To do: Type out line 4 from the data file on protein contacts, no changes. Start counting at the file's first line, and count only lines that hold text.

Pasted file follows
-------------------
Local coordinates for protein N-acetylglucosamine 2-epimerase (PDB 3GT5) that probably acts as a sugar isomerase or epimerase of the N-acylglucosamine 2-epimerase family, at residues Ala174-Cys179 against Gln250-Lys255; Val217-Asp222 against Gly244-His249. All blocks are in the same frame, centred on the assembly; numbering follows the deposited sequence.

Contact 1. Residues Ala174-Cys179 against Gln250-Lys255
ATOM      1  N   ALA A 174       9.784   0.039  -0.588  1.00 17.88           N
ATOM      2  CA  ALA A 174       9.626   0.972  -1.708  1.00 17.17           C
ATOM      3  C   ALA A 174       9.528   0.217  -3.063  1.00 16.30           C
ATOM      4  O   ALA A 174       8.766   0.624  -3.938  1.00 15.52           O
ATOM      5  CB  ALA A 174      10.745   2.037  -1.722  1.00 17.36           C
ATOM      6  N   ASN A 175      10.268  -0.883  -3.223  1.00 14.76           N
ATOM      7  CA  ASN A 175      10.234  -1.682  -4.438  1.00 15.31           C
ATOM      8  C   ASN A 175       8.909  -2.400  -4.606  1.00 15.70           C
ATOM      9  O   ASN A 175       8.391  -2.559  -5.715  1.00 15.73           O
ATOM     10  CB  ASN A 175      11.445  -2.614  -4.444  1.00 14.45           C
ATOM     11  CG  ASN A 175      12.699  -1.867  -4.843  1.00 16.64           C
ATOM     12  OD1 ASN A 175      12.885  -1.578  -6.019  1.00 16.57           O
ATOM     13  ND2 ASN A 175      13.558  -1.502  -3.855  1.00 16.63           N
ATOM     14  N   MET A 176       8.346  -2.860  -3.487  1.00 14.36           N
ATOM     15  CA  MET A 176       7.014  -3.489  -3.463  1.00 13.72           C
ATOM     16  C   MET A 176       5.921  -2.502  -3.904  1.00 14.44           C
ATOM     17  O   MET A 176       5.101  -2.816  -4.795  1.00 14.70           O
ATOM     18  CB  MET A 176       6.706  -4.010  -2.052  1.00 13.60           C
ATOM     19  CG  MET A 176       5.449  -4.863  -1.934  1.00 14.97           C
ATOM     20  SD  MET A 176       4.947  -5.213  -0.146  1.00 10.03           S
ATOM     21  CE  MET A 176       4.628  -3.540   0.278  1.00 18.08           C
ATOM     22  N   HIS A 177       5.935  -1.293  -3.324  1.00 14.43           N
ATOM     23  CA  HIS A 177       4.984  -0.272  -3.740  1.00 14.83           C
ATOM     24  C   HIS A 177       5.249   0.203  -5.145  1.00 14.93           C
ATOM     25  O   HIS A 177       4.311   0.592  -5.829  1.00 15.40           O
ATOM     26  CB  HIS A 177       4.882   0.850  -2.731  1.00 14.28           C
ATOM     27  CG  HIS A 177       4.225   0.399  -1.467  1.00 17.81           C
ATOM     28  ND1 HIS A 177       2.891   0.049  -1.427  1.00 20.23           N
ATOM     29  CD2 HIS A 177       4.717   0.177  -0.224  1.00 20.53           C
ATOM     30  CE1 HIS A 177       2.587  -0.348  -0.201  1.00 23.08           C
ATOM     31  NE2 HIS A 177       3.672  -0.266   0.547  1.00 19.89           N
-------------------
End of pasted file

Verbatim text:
ATOM      2  CA  ALA A 174       9.626   0.972  -1.708  1.00 17.17           C